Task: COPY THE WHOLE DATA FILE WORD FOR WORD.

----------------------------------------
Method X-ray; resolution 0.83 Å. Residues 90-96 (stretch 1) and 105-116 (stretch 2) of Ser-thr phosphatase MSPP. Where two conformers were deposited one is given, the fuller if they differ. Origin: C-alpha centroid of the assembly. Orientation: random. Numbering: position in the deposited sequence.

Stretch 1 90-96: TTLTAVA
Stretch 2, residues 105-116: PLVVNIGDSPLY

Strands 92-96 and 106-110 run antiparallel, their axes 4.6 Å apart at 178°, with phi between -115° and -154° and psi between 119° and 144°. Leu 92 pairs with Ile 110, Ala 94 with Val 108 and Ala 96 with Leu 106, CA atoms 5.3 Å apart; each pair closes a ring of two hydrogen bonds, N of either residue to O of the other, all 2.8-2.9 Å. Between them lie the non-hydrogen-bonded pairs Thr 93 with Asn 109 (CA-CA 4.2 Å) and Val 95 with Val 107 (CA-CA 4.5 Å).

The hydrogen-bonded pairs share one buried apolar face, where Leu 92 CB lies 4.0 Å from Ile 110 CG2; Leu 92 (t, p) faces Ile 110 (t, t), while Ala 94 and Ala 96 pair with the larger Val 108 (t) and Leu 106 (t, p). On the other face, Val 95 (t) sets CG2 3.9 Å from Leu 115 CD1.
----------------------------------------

Method X-ray; resolution 0.83 Å. Residues 90-96 (stretch 1) and 105-116 (stretch 2) of Ser-thr phosphatase MSPP. Where two conformers were deposited one is given, the fuller if they differ. Origin: C-alpha centroid of the assembly. Orientation: random. Numbering: position in the deposited sequence.

Stretch 1 90-96: TTLTAVA
Stretch 2, residues 105-116: PLVVNIGDSPLY

Strands 92-96 and 106-110 run antiparallel, their axes 4.6 Å apart at 178°, with phi between -115° and -154° and psi between 119° and 144°. Leu 92 pairs with Ile 110, Ala 94 with Val 108 and Ala 96 with Leu 106, CA atoms 5.3 Å apart; each pair closes a ring of two hydrogen bonds, N of either residue to O of the other, all 2.8-2.9 Å. Between them lie the non-hydrogen-bonded pairs Thr 93 with Asn 109 (CA-CA 4.2 Å) and Val 95 with Val 107 (CA-CA 4.5 Å).

The hydrogen-bonded pairs share one buried apolar face, where Leu 92 CB lies 4.0 Å from Ile 110 CG2; Leu 92 (t, p) faces Ile 110 (t, t), while Ala 94 and Ala 96 pair with the larger Val 108 (t) and Leu 106 (t, p). On the other face, Val 95 (t) sets CG2 3.9 Å from Leu 115 CD1.